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Hinsdale South wrestlers (from left to right): Ahmad Hasan; Robert Rivera; Ryan Sullivan; and Abby Weinmunson.

Lack of hearing no handicap at Hinsdale S.

By Gary Larsen


“It has taught me that I can do whatever I want to do if I set my mind to it, and that winning is not everything. Even though I lose, I know there’s a reason for me to keep fighting to get what I want.”
 

Have you ever heard a better description on the value of wrestling? Those words were spoken by Abby Weinmunson. The Hinsdale South junior is one of the latest in a long line of deaf or hard-of-hearing wrestlers for Hornet coach Mike Matozzi.
 

“First of all she has to deal with the difficulty of participating in a sport dominated by boys,” Matozzi said. “And she’s one of our hard-of-hearing athletes.


“She’s tackling both of those challenges, and she has never backed down. She never once said that she didn’t want to keep wrestling.”
 

In his 20-year head coaching career, Matozzi estimated he had between 20-25 deaf or hard-of-hearing wrestlers in his program. This season he has four.

Juniors Weinmunson, Robert Rivera, Ahmad Hasan, and freshman Ryan Sullivan gathered together in Matozzi’s office along with an interpreter to explain what attracted them to the sport of wrestling.
 

Rivera, who competes at 171 pounds, and also participates in track and football at Hinsdale South, jumped at the chance to wrestle.
 

“My friends all joined, so I came out to support them, join the team, and help beat other schools,” Rivera said. “The only difficult part was that my weight went up and down a lot last year.”
 

Matozzi saw Rivera had the right make up for the sport.
 

“Robert is a kid who came in with no wrestling experience, but he’s a tenacious competitor,” Matozzi said. “He’s a tough kid, a hard worker, and he’s always looking to learn more.”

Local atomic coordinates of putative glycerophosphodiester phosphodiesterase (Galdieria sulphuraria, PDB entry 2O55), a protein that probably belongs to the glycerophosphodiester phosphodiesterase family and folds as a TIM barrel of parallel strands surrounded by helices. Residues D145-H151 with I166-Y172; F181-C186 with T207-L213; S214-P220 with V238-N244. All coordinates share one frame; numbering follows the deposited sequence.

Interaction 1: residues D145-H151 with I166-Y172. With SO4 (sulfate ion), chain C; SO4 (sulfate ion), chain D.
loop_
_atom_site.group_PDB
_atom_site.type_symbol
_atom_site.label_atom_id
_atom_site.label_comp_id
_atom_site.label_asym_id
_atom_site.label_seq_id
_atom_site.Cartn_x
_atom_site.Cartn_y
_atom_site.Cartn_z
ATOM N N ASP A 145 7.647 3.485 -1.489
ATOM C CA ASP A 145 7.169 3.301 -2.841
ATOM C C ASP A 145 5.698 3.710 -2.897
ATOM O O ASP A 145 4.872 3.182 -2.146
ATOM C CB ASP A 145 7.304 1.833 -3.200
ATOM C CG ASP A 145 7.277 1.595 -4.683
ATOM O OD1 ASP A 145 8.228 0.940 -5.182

Rivera, Hasan, and Weinmunson were inspired to wrestle by former Hornet wrestler Alex Sonka, another student-athlete in the school’s deaf and hard-of-hearing program. Sonka graduated in 2006.
 

“Alex finished fourth at sectionals that year. I believe he would have been the first deaf and hard-of-hearing wrestler to qualify downstate,” Matozzi said.


“Alex taught me a lot,” Rivera said.


 

 Ryan Sullivan and Abby Weinmunson "converse" with coach Mike Matozzi.

A deaf or hard-of-hearing student that goes out for any sport at Hinsdale South gets an school-provided interpreter who helps negotiate the communication barriers between athletes and coaches.
 

Hinsdale South is the cluster site for all deaf and hard-of-hearing kids from DuPage and Western Cook County. Some students attend South because there aren’t programs available to them within their home district. The Hornets’ wrestling program is particularly well-equipped for such students. Matozzi has known sign language since childhood.
 

 “My youngest brother is deaf, so I learned how to sign,” he said. “That’s also sort of how I got involved in coaching.”
 

It was during his days as a high school wrestler at Lyons Township that Matozzi volunteered to help coach at the park district level. It helped his brother Al negotiate the sport as a deaf athlete.
 

“My brother and a couple of his deaf friends wanted to try wrestling, so I decided to try coaching them,” Matozzi said. “That’s what got me started.”